The film is an overlong music video and a visually tacky mess. It would sour Hollywood on Robert Stigwood and the world on The Bee Gees. Nobody leaves this film with their dignity intact.

Wednesday, January 3, 2018

Short in Length and Quality: Mr. B Natural (1956)

Short in Length and Quality
Mr. B Natural (1956)

Inducted 2018

The goal of any sponsored film should be to highlight the sponsor’s product in a way that makes those watching possibly want to purchase it. When Conn hired Kling Film Productions to make a film highlighting its line of CONNstellation brass band instruments, it succeeded in highlighting the instruments, but possibly failed in getting many people to want to buy them.

This short seeks to convince parents that their square children could become ‘hip’ and ‘with it’ if they only loved them enough to buy them a Conn instrument. We get introduced to the wonders of junior high school band by “Mr. B Natural” who is actually played by a woman. The freakish nymph invades the bedroom of the young impressionable Buzz, who introduces him to the joy of fitting in by getting your father to buy you a trumpet.

Aside from the nightmarish pixie man/woman, the worst thing about this short film is the bad lesson it teaches children- you must fit in if you want to be happy. That it recommends joining the band to become ‘hip’ just makes things even more ridiculous.

Tuesday, January 2, 2018

Low Budget/Low Quality: Catalina Caper (1967)

Low Budget/Low Quality
Catalina Caper (1967)

Inducted 2018

Catalina Island is, as the song says, about 26 miles away from the mainland in Southern California. Its proximity to Hollywood made it an attractive shooting location, though it rarely depicted itself. After 1967’s Catalina Caper, island residents probably wished that their tropical paradise had remained mostly undepicted.

Starring a down on his luck Tommy Kirk, the film is a forgettable beach comedy patterned after his former Disney co-star’s far more successful films. Whereas his former co-Star Annette Funicello voluntarily left Disney to make more mature films, Tommy had been fired due to his bad attitude and scandalous behavior. Therefore the pickings were much slimmer for him. Also featuring an early in his career Lyle Waggoner and the too talented for this film Little Richard, the film doesn’t really aim high, yet it doesn’t even hit that low target. Today, the entertainment value of the film can mostly be derived from its scenic portrayal of a vintage Catalina Island.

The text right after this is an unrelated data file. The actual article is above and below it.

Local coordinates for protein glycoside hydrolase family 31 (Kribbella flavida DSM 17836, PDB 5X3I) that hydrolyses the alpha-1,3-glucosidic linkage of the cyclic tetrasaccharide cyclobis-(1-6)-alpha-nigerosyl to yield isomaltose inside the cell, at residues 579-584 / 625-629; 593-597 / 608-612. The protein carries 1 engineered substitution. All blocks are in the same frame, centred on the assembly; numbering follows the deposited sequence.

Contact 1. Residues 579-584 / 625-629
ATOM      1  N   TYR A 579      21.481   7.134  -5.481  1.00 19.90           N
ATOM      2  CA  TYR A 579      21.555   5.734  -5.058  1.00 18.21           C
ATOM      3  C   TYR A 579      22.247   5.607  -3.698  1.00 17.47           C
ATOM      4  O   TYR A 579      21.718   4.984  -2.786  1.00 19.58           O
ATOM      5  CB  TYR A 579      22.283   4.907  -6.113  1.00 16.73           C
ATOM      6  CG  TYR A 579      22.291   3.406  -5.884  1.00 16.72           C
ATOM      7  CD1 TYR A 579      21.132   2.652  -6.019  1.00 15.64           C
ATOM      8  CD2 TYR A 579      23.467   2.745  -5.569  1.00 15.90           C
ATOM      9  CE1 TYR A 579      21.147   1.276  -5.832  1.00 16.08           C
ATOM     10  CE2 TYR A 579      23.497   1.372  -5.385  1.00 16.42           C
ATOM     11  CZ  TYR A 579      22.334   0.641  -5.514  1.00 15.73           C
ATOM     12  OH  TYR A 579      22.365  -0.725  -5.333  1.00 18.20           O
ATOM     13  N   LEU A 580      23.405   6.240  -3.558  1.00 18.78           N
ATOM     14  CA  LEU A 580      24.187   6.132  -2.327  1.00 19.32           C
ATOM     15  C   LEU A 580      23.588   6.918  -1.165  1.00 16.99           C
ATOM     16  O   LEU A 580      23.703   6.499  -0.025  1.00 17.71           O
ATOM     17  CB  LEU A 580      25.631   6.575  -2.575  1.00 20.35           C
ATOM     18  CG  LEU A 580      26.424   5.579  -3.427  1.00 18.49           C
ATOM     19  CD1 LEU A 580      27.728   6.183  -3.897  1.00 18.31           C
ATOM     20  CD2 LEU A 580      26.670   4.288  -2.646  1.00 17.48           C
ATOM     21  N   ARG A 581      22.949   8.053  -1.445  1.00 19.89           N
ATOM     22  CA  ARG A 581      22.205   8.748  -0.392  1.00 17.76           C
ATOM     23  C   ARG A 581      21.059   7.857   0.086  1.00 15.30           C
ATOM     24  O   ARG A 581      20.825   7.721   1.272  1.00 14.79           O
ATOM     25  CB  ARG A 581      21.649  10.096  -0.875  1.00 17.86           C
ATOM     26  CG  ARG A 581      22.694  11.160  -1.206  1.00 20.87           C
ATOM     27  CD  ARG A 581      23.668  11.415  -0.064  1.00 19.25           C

While the film is mostly remembered today due to it starring Tommy Kirk, it is best not to mention it were you to bump into him. He’s not particularly fond of it.

Monday, January 1, 2018

Legendary Disaster: The Conquerer (1956)

Legendary Disaster
The Conqueror (1956)

Inducted 2018

Whereas last year’s inductee severely weakened its studio to the point where it had to be sold off to MGM, this year’s film contributed to the utter collapse of its studio. Once one of the major studios, RKO essentially disappeared not long after it made The Conquerer, whose production had been directly overseen by its studio head- Howard Hughes. The film’s failure would sadly not be the worst thing that resulted from its production.

The Conquerer would begin production with several strikes against it. The first strike was that it was going to be personally overseen by RKO’s studio head at the time- Howard Hughes. Mr. Hughes’ infamous obsessive compulsive tendencies were already in effect at this time, which made what would be a hard desert shoot even harder. The film, which sought to bring the life of Genghis Khan to the screen made another terrible mistake in casting John Wayne as the titular ‘Conquerer’. Aside from being racist, the casting choice proved to be a ridiculous one. John Wayne was completely out of his element in this film and was a horrible choice regardless of race. 

The film was a terrifying bore and it struggled to make back a fraction of its budget. Rumor had it that Howard Hughes personally bought the film’s rights to prevent it from airing on television, but not because it was an embarrassment. He had a sadder reason. The film’s production in the Nevada desert took place during the United States military tests of the atom bomb. Before scientists tied radioactive fallout with cancer, the tests were a festive affair with the Las Vegas casinos promoting viewing parties and encouraging tourists to head out to the testing sites. RKO hosted similar parties during The Conquerer’s production. The cast and crew were encouraged to soldier on and keep filming even after the tests had scattered radioactive fallout over the sets. Even worse, when reshoots took place in Hollywood, RKO had sand from the desert sets trucked in at Mr. Hughes’ request to make the soundstage sets look more authentic. This caused many of the cast and crew to get cancer, with the film’s cancer rate proving to be much higher than that of the general public. Hughes reportedly kept the film off the airwaves while he was still alive to assuage his guilt over causing so much misery. While he had intended to make an epic film that would be long remembered as one of the greatest films ever made, he ended up making a film that would have been mostly forgotten were it not for its tragic death toll.

The 2018 Blind Kiyomi Film Un-Preservation Registry

It’s that time of year again- The Blind Kiyomi Film Un-Preservation Registry! Check here all week for the latest inductees!

Happy New Year!